The CPP planted at least 5,000 trees last year at sites in the Hogsback area in Eastern Cape province; another 10,000 will be planted this year. In addition to tree planting, the project also promotes management of non-native vegetation. CPP teams have planted seedlings in degraded areas of forest, including places overrun by invasive species like the black wattle (Acacia mearnsii).
“When our planted trees get strong enough and can handle the sun, then we’ll ringbark [girdle] the big [invasives] and take them down,” said Susan Wishart, project coordinator for the CPP.
Income earned by 48 community members working on the project has helped them sustain their families in this economically deprived area.
After months of work collecting seeds and raising seedlings, participants at the Isikhululweni nursery, on the outskirts of Hogsback, saw the fruits of their labor toward the end of last year when they earned their first payments.
It was a significant moment for the team, almost all of them women. “They are now the breadwinners in their homes,” Wishart said.
Mistbelt forests, which span much of eastern South Africa, are vital water catchment areas and carbon sinks. Cape parrots, handsome green birds with vivid orange wing patches, can serve as a flagship species for their conservation.
BirdLife South Africa’s decision to designate the parrot as its bird of the year raised the profile of the species, whose numbers have dwindled to fewer than 1,800 in the wild, while encouraging investment in the conservation of their mistbelt forest ecosystem, said Clare Padfield, research assistant with the CPP.
“It’s much better to have a very charismatic species and have that stand for the protection of the whole habitat,” she said. “It’s a big win, from my perspective.”
Certification of timber in Gabon wobbles
The government of Gabon briefly suspended a program meant to ensure the legality of the timber supply chain in the country, citing missing paperwork. The program has since been restored, but proponents of the program have questioned the justification for the suspension.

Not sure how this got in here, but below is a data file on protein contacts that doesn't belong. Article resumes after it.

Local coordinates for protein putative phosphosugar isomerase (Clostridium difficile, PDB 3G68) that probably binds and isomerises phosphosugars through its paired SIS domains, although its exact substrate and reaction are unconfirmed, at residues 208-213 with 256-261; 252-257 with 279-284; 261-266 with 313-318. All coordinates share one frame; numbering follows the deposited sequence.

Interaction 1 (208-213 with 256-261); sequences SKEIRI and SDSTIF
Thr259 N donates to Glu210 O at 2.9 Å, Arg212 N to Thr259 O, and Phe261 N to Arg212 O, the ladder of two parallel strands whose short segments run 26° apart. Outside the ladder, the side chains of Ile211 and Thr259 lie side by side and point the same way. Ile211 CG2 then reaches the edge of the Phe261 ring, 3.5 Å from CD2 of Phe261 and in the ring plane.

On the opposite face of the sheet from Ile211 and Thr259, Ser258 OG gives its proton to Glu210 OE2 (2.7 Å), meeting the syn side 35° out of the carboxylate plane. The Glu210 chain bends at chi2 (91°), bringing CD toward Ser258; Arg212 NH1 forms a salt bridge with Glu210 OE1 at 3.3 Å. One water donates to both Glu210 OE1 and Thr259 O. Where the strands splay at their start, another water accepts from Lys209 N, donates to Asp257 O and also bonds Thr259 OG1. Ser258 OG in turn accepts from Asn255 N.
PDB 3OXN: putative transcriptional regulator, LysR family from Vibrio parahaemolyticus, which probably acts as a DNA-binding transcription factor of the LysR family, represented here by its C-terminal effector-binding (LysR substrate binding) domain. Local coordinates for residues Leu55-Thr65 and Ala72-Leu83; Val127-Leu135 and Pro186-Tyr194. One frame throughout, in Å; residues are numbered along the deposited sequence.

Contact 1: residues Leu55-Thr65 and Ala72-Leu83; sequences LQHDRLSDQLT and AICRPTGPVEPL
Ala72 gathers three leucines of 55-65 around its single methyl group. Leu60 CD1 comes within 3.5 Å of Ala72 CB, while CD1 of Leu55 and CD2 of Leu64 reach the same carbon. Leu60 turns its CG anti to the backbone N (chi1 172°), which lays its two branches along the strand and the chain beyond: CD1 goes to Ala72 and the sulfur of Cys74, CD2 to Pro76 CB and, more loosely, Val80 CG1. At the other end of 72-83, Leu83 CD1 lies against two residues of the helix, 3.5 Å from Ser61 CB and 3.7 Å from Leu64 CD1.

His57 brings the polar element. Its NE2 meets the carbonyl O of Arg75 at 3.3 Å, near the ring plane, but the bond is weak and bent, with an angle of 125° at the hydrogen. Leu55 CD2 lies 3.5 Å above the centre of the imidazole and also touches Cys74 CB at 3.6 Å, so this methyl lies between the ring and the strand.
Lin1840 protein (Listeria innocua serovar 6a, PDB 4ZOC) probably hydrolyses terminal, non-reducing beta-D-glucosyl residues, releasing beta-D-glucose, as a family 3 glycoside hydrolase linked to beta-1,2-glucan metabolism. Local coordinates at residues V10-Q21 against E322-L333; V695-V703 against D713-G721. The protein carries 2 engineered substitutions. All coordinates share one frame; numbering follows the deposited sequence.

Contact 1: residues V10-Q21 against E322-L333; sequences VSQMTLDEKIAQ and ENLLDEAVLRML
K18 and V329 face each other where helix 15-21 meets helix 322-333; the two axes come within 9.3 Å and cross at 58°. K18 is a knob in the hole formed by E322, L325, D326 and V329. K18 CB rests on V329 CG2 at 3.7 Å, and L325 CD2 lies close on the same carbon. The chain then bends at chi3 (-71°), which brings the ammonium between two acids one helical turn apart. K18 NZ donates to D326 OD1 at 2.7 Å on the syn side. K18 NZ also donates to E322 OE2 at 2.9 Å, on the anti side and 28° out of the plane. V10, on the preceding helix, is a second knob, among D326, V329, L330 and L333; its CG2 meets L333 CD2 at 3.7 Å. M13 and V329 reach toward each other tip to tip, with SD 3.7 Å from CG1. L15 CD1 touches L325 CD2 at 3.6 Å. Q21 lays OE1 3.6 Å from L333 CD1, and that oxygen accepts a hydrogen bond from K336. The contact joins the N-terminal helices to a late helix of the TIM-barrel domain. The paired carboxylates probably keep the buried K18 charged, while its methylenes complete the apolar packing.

“Every day, about 30 logging trucks enter the Nkok [Special Economic Zone], but because of the suspension of our program, we are not able to know whether the origin of the timber is certified and less illegal,” said Marc Ona Essangui, executive secretary of Brainforest, an NGO which is part of the team implementing TRACER, shortly after the timber tracing and verification program was suspended.
TRACER has since been restored, but the reasons for the brief suspension of this important program, which ensures that timber entering the zone is properly documented as having come from sustainable operations in the forest, remains unclear.
On March 7, Gabon’s forestry ministry announced it was missing required administrative documents for TRACER. But in an interview with Mongabay, Essangui said claims of missing paperwork were unfounded.
“If this were the case,” he told Mongabay, “it would mean that it took them five years to notice these irregularities, even though we are located in the same building as the Water and Forestry Department.”
He added that the Gabon Special Economic Zone, which manages the Nkok SEZ, took the lead in discussions with the ministry and the suspension was eventually lifted on April 21. The ministry did not make the reason for the lifting public.
The Nkok SEZ, a partnership between the Gabonese government and private timber companies not far from the capital Libreville, was set up in 2010 to support domestic processing of timber for export, following a ban on the export of unprocessed logs. The zone’s administration decided to entrust tracing of timber to an independent body.
Since TRACER began its work in 2018, the number of operators bringing raw logs into the zone has fallen from 100 to around 40, as many timber companies failed to meet the standards for traceability.
Tracing of timber entering the zone is necessary to prevent the processing of illegally harvested wood in the Nkok SEZ. TRACER’s work guarantees that all timber processed here can be traced to its origins in forests in the hinterland, Essangui said.
Leocadia Bongben, Lawon Olalekan, and Ryan Truscott contributed to this bulletin.